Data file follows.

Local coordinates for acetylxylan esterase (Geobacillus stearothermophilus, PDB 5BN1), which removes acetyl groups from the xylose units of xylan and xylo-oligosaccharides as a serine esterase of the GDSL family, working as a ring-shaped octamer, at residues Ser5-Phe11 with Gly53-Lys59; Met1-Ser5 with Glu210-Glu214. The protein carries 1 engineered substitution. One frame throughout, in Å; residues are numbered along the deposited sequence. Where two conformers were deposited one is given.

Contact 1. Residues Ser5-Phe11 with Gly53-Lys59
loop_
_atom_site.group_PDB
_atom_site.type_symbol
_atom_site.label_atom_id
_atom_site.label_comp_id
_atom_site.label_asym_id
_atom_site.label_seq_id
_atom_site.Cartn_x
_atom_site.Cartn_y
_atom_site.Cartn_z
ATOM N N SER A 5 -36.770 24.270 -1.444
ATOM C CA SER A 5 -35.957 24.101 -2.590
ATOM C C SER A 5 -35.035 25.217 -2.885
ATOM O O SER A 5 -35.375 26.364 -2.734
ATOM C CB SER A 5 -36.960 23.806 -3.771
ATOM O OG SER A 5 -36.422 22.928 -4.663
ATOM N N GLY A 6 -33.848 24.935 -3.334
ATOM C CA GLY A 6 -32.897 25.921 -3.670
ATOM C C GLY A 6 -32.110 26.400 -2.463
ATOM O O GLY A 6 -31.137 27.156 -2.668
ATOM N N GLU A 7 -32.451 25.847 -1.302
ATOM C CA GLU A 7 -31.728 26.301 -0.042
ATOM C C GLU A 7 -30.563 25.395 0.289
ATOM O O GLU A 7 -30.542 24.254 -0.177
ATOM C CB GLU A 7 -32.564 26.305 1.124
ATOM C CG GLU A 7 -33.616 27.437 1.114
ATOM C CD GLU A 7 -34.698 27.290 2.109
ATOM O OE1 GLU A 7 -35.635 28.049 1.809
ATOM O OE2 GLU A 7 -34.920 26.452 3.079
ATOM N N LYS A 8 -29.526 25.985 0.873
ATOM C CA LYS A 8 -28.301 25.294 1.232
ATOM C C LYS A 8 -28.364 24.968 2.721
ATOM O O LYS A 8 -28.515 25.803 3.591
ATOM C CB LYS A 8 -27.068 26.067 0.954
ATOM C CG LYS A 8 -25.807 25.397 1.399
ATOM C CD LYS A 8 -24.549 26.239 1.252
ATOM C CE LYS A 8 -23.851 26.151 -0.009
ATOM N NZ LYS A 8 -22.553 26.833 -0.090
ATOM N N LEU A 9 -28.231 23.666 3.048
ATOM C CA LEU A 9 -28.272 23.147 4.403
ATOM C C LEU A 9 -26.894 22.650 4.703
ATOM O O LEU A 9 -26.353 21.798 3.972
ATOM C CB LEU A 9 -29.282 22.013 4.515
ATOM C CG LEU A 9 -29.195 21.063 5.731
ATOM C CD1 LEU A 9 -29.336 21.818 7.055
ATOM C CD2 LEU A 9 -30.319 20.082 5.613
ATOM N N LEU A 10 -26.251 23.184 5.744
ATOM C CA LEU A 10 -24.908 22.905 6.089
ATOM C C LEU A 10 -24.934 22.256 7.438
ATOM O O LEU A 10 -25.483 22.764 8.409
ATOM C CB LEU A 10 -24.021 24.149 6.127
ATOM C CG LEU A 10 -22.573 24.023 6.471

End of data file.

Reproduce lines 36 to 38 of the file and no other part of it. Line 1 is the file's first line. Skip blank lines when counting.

ATOM C CB LYS A 8 -27.068 26.067 0.954
ATOM C CG LYS A 8 -25.807 25.397 1.399
ATOM C CD LYS A 8 -24.549 26.239 1.252